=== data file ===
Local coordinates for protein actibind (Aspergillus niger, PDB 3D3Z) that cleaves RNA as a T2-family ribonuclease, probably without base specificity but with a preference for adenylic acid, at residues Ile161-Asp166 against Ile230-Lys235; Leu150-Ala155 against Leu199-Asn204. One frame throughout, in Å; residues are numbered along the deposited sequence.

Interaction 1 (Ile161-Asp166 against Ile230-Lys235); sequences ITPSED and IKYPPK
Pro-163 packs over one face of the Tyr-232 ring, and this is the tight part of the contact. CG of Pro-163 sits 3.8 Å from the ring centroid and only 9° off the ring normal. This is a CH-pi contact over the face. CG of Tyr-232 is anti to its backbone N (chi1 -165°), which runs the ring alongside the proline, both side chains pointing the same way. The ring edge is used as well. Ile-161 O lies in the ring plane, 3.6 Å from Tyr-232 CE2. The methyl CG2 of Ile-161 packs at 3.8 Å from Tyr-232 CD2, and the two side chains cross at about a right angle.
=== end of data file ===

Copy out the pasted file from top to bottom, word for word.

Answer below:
Local coordinates for protein actibind (Aspergillus niger, PDB 3D3Z) that cleaves RNA as a T2-family ribonuclease, probably without base specificity but with a preference for adenylic acid, at residues Ile161-Asp166 against Ile230-Lys235; Leu150-Ala155 against Leu199-Asn204. One frame throughout, in Å; residues are numbered along the deposited sequence.

Interaction 1 (Ile161-Asp166 against Ile230-Lys235); sequences ITPSED and IKYPPK
Pro-163 packs over one face of the Tyr-232 ring, and this is the tight part of the contact. CG of Pro-163 sits 3.8 Å from the ring centroid and only 9° off the ring normal. This is a CH-pi contact over the face. CG of Tyr-232 is anti to its backbone N (chi1 -165°), which runs the ring alongside the proline, both side chains pointing the same way. The ring edge is used as well. Ile-161 O lies in the ring plane, 3.6 Å from Tyr-232 CE2. The methyl CG2 of Ile-161 packs at 3.8 Å from Tyr-232 CD2, and the two side chains cross at about a right angle.